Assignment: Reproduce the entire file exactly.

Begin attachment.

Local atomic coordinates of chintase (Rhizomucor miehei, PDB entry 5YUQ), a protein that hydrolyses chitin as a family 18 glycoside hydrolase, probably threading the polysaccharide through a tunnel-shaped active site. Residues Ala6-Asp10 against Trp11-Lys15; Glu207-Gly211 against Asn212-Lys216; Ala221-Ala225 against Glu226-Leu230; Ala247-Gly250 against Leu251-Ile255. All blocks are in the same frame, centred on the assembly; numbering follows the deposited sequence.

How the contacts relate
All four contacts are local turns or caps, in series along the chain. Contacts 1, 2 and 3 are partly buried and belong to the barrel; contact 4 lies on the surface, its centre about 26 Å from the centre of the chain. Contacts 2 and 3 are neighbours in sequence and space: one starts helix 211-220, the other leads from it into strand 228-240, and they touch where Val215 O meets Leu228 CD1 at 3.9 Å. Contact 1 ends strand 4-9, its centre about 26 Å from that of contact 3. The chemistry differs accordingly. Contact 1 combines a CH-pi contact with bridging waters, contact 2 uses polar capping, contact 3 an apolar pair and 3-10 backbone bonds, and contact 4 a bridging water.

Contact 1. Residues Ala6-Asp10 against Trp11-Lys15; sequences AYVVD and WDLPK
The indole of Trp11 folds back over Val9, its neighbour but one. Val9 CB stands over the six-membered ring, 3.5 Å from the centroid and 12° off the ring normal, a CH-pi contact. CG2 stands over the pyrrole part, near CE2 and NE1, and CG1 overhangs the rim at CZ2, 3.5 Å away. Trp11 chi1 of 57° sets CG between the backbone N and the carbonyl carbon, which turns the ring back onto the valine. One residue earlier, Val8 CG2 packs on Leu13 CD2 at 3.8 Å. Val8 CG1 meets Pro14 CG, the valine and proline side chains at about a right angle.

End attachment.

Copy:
Local atomic coordinates of chintase (Rhizomucor miehei, PDB entry 5YUQ), a protein that hydrolyses chitin as a family 18 glycoside hydrolase, probably threading the polysaccharide through a tunnel-shaped active site. Residues Ala6-Asp10 against Trp11-Lys15; Glu207-Gly211 against Asn212-Lys216; Ala221-Ala225 against Glu226-Leu230; Ala247-Gly250 against Leu251-Ile255. All blocks are in the same frame, centred on the assembly; numbering follows the deposited sequence.

How the contacts relate
All four contacts are local turns or caps, in series along the chain. Contacts 1, 2 and 3 are partly buried and belong to the barrel; contact 4 lies on the surface, its centre about 26 Å from the centre of the chain. Contacts 2 and 3 are neighbours in sequence and space: one starts helix 211-220, the other leads from it into strand 228-240, and they touch where Val215 O meets Leu228 CD1 at 3.9 Å. Contact 1 ends strand 4-9, its centre about 26 Å from that of contact 3. The chemistry differs accordingly. Contact 1 combines a CH-pi contact with bridging waters, contact 2 uses polar capping, contact 3 an apolar pair and 3-10 backbone bonds, and contact 4 a bridging water.

Contact 1. Residues Ala6-Asp10 against Trp11-Lys15; sequences AYVVD and WDLPK
The indole of Trp11 folds back over Val9, its neighbour but one. Val9 CB stands over the six-membered ring, 3.5 Å from the centroid and 12° off the ring normal, a CH-pi contact. CG2 stands over the pyrrole part, near CE2 and NE1, and CG1 overhangs the rim at CZ2, 3.5 Å away. Trp11 chi1 of 57° sets CG between the backbone N and the carbonyl carbon, which turns the ring back onto the valine. One residue earlier, Val8 CG2 packs on Leu13 CD2 at 3.8 Å. Val8 CG1 meets Pro14 CG, the valine and proline side chains at about a right angle.